This was really a warning when I read this. It kind of matched up with the research I was doing around mobile process reinvention. And it made me think one of the keys for business process professionals—really, anyone engaged in reinventing business processes for mobile--to take away is: You can engineer to greatness, but doom process to failure.

So we could over-engineer processes for mobile, with every step engineered for mobile; every step, we assume, is optimized for the mobile experience. But it's actually cumbersome to use because every step tries to assume that mobile is going to be the way of engagement. So this is more of a warning.

I'm definitely a big BMW fan; that's why I was reading the article. But the key here is to make sure, in this strategy, to not focus on over-engineering. This is where most customers say that when they went down this path, it really didn't work for them. Customers [and] employees did not engage as much in mobile because everything was developed to the lowest common denominator, as opposed to being completely optimized.

Identifying mobile BPM opportunities

The second strategy that we uncovered focused on a more strategic approach to identifying the mobile opportunities within processes and across the enterprise. So looking across an enterprise, all the processes that we have and for each individual process, [we need to] identify where we can optimize the process for mobile, reinvent the process for mobile.

For companies following this more strategic approach, we found that they looked at two dimensions to identify the opportunities in processes and across the enterprise. The first dimension that they shared with us was around context. [This involved] trying to look at processes, and tasks within processes, where bringing in more context could actually change the outcome dramatically, change the way that the customer engage and the outcomes they receive, change the way the employee engage, change the way they manage and absorb the outcomes.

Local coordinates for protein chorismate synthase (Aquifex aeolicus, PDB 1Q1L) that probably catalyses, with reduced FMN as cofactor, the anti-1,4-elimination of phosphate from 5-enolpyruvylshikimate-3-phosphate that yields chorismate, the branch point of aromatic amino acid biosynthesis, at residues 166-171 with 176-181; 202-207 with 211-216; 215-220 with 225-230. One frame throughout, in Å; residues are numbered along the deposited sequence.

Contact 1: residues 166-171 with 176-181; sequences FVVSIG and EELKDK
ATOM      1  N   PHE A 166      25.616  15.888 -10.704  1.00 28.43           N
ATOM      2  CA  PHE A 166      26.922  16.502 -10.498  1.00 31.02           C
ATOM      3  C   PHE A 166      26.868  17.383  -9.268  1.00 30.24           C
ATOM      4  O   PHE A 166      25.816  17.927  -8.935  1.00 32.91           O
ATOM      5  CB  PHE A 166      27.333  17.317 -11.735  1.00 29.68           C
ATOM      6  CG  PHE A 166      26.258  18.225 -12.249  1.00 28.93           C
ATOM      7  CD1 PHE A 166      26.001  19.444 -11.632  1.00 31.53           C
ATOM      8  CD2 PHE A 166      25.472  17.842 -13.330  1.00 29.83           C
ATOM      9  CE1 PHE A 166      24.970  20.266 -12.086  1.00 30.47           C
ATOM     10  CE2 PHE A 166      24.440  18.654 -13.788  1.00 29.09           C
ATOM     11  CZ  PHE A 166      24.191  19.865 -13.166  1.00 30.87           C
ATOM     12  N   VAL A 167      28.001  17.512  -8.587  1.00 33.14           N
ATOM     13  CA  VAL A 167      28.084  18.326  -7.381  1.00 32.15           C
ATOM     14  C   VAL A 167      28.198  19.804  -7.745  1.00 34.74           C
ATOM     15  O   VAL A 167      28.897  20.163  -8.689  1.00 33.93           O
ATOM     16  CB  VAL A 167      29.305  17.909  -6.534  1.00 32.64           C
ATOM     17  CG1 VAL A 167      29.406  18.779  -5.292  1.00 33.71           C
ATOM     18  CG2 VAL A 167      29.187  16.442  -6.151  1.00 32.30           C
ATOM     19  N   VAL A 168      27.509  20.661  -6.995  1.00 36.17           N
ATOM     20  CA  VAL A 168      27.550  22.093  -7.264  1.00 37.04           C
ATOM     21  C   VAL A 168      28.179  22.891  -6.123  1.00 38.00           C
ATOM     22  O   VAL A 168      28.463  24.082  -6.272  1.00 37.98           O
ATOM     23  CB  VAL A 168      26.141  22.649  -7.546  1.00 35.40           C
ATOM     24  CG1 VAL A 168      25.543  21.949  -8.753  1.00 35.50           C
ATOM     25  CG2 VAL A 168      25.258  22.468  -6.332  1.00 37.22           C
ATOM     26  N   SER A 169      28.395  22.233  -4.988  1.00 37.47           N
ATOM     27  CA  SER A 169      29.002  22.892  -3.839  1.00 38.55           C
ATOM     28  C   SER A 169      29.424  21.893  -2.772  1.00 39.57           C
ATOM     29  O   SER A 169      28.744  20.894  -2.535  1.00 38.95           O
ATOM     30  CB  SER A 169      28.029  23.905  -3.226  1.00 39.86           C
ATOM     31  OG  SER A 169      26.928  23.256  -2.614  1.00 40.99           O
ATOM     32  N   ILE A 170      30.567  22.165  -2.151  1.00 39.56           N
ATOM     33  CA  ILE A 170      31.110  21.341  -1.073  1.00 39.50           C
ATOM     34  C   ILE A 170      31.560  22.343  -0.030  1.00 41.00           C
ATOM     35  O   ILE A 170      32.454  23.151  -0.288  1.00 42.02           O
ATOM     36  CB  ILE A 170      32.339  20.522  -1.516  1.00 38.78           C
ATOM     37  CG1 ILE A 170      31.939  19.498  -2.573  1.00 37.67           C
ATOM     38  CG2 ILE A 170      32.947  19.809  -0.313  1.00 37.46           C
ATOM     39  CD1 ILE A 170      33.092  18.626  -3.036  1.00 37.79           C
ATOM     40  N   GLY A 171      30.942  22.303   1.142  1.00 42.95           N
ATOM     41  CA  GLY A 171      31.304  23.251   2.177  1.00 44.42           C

When we talk about "context," this is a really tricky word. It's a very broad term. When we talk about context here, we're really referring to the additional real-time information that provides an understanding of what's going on right now and helps the employee or the customer make better decisions. So we look at the phones and we think about context, [such as geolocation technology]. It knows where I am. It knows what my preferences are. It knows where I've been. It knows what I purchased.

All that information provides context for driving better outcomes. With this dimension, it's really about looking at those processes and tasks. We're bringing in greater context; more context can change the outcome dramatically.

The second dimension was around time. Here, we're looking for processes and tasks that have a short window of time to drive to the right outcome. If we're able to deliver the information, the context, and complete the task in that short window, we're able to change the outcome dramatically. These two dimensions are both focused on outcomes, being able to drive better outcomes. So the key here is in the time window. We're looking for tasks that have a short window of time where we can drive a better outcome.

The two key dimensions of mobile BPM

[Context and time] were the two dimensions we were able to identify as we interviewed customers as key dimensions for identifying and finding the best opportunities for mobile-process reinvention. Let's give some examples here…

One of the customers that we interviewed shared with us some of the challenges they had around customer self-service, and even employee self-service, where they wanted employees and customers to be able to [serve themselves] instead of picking up the phone and calling. They wanted to allow them to submit tasks, and even complete tasks while they're on the go, anytime, 24/7. Instead of being on the phone all day, they can get the task done faster by adding in more context. So that's an example of a process we're seeing that’s ripe for reinvention.